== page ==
In lab model of ALS, bryostatin-1 boosts cell survival

Bryostatin-1, a molecule being developed to treat amyotrophic lateral sclerosis (ALS), improved cell survival in a lab model of the disease, a new study reports.

The therapy is known to activate PKC-epsilon, a protein that’s significantly reduced in ALS patients’ motor cortex, a brain region involved in muscle movement that’s damaged in the disease. By activating PKC-epsilon, bryostatin-1 was able to protect nerve cells from damage and death. The protein is important for regulating the health of nerve cells.

The study, “The [epsilon]-Isozyme of Protein Kinase C (PKC[epsilon]) Is Impaired in ALS Motor Cortex and Its Pulse Activation by Bryostatin-1 Produces Long Term Survival in Degenerating SOD1-G93A Motor Neuron-like Cells,” was published in the International Journal of Molecular Sciences.

Bryostatin-1 was first found in certain marine animals. Synaptogenix is developing bryostatin-1 for several other neurological conditions along with ALS.

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PKC-epsilon’s role in ALS

In this study, an independent team of scientists in Italy evaluated the potential role of PKC-epsilon in ALS. They looked first at gene expression data from dozens of people with or without the disease and found ALS patients overall didn’t show clear changes in the activation for the gene used to make PKC-epsilon.

In a subset of ALS patients defined previously based on their gene expression activity — called the SALS2 group — the PKC-epsilon (PRKCE) gene was significantly decreased compared with people without the disease.

A reduced activity of the gene was also seen in another dataset in which patients were divided into three groups based on their molecular characteristics. Those with a strong activation of nerve-supporting glial cells and inflammation had significantly lower activation of this gene than controls, but those whose mechanisms were marked by reactivation of retrotransposons (jumping genes) or with evidence of specific cellular stress mechanisms had normal PRKCE gene activation.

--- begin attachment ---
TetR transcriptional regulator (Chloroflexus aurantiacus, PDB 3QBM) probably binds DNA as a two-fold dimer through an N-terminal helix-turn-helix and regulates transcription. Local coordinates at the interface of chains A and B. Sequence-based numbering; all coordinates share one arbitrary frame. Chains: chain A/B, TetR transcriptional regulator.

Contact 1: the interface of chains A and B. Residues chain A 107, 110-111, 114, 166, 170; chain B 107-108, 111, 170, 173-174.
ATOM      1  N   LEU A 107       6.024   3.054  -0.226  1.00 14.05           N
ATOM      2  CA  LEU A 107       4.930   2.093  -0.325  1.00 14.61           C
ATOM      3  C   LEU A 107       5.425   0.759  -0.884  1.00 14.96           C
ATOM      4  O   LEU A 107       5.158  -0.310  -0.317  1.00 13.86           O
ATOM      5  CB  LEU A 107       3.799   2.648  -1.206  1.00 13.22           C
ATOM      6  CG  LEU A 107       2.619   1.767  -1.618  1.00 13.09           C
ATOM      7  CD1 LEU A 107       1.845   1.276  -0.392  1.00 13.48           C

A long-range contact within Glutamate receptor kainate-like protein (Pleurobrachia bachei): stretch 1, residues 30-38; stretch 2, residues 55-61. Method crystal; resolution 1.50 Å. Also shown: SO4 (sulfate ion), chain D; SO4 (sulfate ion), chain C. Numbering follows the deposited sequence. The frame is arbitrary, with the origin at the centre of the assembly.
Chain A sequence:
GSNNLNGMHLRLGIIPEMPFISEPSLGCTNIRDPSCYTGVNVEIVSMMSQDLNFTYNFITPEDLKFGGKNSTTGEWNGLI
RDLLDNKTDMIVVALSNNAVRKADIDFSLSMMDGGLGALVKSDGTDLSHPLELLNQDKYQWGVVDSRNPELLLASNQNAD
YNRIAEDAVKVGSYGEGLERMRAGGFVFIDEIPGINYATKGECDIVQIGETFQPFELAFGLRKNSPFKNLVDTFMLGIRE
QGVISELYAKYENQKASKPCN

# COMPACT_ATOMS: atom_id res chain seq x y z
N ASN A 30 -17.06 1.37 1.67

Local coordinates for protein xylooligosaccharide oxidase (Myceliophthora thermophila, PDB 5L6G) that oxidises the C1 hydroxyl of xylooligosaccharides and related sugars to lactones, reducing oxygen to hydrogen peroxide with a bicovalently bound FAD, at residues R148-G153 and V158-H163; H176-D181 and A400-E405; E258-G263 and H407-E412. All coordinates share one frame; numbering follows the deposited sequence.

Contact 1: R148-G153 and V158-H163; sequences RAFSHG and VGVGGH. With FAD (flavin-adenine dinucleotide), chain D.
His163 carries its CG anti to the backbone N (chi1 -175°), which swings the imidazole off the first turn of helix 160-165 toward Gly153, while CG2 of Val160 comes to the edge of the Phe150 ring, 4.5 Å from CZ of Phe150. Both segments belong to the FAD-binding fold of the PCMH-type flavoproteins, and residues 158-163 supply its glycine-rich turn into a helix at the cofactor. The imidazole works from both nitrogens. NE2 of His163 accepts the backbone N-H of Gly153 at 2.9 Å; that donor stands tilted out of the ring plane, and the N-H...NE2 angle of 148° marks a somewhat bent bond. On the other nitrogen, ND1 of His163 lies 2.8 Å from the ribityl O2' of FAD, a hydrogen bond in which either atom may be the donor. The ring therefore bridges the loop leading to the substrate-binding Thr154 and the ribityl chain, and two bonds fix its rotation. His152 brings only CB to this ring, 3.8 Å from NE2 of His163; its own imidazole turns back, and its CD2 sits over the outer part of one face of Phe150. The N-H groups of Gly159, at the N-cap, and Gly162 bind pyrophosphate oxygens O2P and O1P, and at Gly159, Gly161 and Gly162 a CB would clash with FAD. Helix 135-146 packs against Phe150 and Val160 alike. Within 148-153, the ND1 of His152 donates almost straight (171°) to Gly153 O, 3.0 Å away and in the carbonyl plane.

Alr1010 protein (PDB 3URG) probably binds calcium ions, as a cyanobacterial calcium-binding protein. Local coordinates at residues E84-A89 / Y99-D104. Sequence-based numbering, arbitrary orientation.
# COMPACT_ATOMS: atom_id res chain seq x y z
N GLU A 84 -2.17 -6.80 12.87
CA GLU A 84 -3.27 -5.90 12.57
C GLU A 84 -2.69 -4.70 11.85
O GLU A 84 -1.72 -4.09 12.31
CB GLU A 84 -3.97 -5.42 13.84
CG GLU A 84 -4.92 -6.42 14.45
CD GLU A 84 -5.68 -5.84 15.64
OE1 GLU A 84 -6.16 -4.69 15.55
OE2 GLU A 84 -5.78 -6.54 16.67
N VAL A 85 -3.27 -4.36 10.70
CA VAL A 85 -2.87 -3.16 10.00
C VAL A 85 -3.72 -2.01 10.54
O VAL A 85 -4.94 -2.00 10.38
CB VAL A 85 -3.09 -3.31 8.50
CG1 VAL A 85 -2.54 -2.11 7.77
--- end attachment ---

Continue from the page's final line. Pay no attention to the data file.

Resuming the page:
“We observed that [PKC-epsilon gene] expression level does not show differences when ALS is considered as a single entity, while it displays a significant downregulation in particular molecular subtypes of sporadic ALS patients,” wrote the researchers, who then analyzed brain tissue from people in the SALS2 group and found reduced levels of PKC-epsilon protein, consistent with the gene expression results.

One of the gene changes that characterizes the SALS2 group is abnormal activation of the gene SOD1, which is mutated in up to 20% of familial ALS cases and up to 2% of sporadic cases.

The researchers examined PKC-epsilon in nerve cells derived from a common ALS mouse model that carries a mutation in the SOD1 gene and found PKC-epsilon protein levels were significantly reduced, but bryostatin-1 increased its levels and led to significant increases in cell survival.

“This study provides evidence that two key disease factors for ALS are deficits in the gene for the PKC[epsilon] enzyme and deficits in the amount of the activated PKC[epsilon] in neurons from the motor cortex of ALS patients. It is encouraging that Bryostatin-1 reversed these deficits in motor neuron models of the ALS cells,” Daniel Alkon, MD, president and chief scientific officer of Synaptogenix, said in a company press release.

“Our findings suggest that PKC[epsilon] alteration could play a role in ALS pathophysiology and that PKC[epsilon] agonism [activation] by Bryostatin-1 may represent a potential neuroprotective strategy against motor neuronal degeneration — at least in a specific subgroup of sporadic ALS patients,” Sebastiano Cavallaro, MD, PhD, study co-author at the National Research Council in Italy, said.

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